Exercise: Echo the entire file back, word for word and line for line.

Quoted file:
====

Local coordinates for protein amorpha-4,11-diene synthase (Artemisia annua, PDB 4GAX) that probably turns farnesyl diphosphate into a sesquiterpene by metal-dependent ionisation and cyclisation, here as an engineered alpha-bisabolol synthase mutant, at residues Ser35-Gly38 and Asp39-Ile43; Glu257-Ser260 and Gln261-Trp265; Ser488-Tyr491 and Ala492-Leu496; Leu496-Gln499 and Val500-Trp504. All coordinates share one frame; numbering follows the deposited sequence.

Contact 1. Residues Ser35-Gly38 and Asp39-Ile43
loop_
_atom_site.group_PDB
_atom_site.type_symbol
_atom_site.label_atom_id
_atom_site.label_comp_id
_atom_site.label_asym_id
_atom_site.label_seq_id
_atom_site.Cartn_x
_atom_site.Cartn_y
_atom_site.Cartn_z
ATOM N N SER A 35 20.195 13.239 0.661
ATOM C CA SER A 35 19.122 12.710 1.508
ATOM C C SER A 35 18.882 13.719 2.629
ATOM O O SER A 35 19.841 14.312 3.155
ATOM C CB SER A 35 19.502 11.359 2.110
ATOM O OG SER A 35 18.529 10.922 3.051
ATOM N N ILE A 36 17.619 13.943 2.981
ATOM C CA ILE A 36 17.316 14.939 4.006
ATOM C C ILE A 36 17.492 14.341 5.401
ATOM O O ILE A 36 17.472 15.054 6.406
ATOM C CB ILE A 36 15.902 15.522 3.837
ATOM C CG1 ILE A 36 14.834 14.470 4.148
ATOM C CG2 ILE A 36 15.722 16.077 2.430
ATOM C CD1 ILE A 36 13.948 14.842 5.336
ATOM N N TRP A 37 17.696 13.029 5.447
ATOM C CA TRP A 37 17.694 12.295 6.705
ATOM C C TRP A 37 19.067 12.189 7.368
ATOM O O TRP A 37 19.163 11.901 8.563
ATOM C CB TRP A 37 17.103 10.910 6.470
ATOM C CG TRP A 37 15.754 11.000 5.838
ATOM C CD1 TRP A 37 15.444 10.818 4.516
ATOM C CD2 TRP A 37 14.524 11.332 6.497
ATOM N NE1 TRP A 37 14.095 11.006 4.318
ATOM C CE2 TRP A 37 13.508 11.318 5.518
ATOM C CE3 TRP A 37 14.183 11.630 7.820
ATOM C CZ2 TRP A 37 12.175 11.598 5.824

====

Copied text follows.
Local coordinates for protein amorpha-4,11-diene synthase (Artemisia annua, PDB 4GAX) that probably turns farnesyl diphosphate into a sesquiterpene by metal-dependent ionisation and cyclisation, here as an engineered alpha-bisabolol synthase mutant, at residues Ser35-Gly38 and Asp39-Ile43; Glu257-Ser260 and Gln261-Trp265; Ser488-Tyr491 and Ala492-Leu496; Leu496-Gln499 and Val500-Trp504. All coordinates share one frame; numbering follows the deposited sequence.

Contact 1. Residues Ser35-Gly38 and Asp39-Ile43
loop_
_atom_site.group_PDB
_atom_site.type_symbol
_atom_site.label_atom_id
_atom_site.label_comp_id
_atom_site.label_asym_id
_atom_site.label_seq_id
_atom_site.Cartn_x
_atom_site.Cartn_y
_atom_site.Cartn_z
ATOM N N SER A 35 20.195 13.239 0.661
ATOM C CA SER A 35 19.122 12.710 1.508
ATOM C C SER A 35 18.882 13.719 2.629
ATOM O O SER A 35 19.841 14.312 3.155
ATOM C CB SER A 35 19.502 11.359 2.110
ATOM O OG SER A 35 18.529 10.922 3.051
ATOM N N ILE A 36 17.619 13.943 2.981
ATOM C CA ILE A 36 17.316 14.939 4.006
ATOM C C ILE A 36 17.492 14.341 5.401
ATOM O O ILE A 36 17.472 15.054 6.406
ATOM C CB ILE A 36 15.902 15.522 3.837
ATOM C CG1 ILE A 36 14.834 14.470 4.148
ATOM C CG2 ILE A 36 15.722 16.077 2.430
ATOM C CD1 ILE A 36 13.948 14.842 5.336
ATOM N N TRP A 37 17.696 13.029 5.447
ATOM C CA TRP A 37 17.694 12.295 6.705
ATOM C C TRP A 37 19.067 12.189 7.368
ATOM O O TRP A 37 19.163 11.901 8.563
ATOM C CB TRP A 37 17.103 10.910 6.470
ATOM C CG TRP A 37 15.754 11.000 5.838
ATOM C CD1 TRP A 37 15.444 10.818 4.516
ATOM C CD2 TRP A 37 14.524 11.332 6.497
ATOM N NE1 TRP A 37 14.095 11.006 4.318
ATOM C CE2 TRP A 37 13.508 11.318 5.518
ATOM C CE3 TRP A 37 14.183 11.630 7.820
ATOM C CZ2 TRP A 37 12.175 11.598 5.824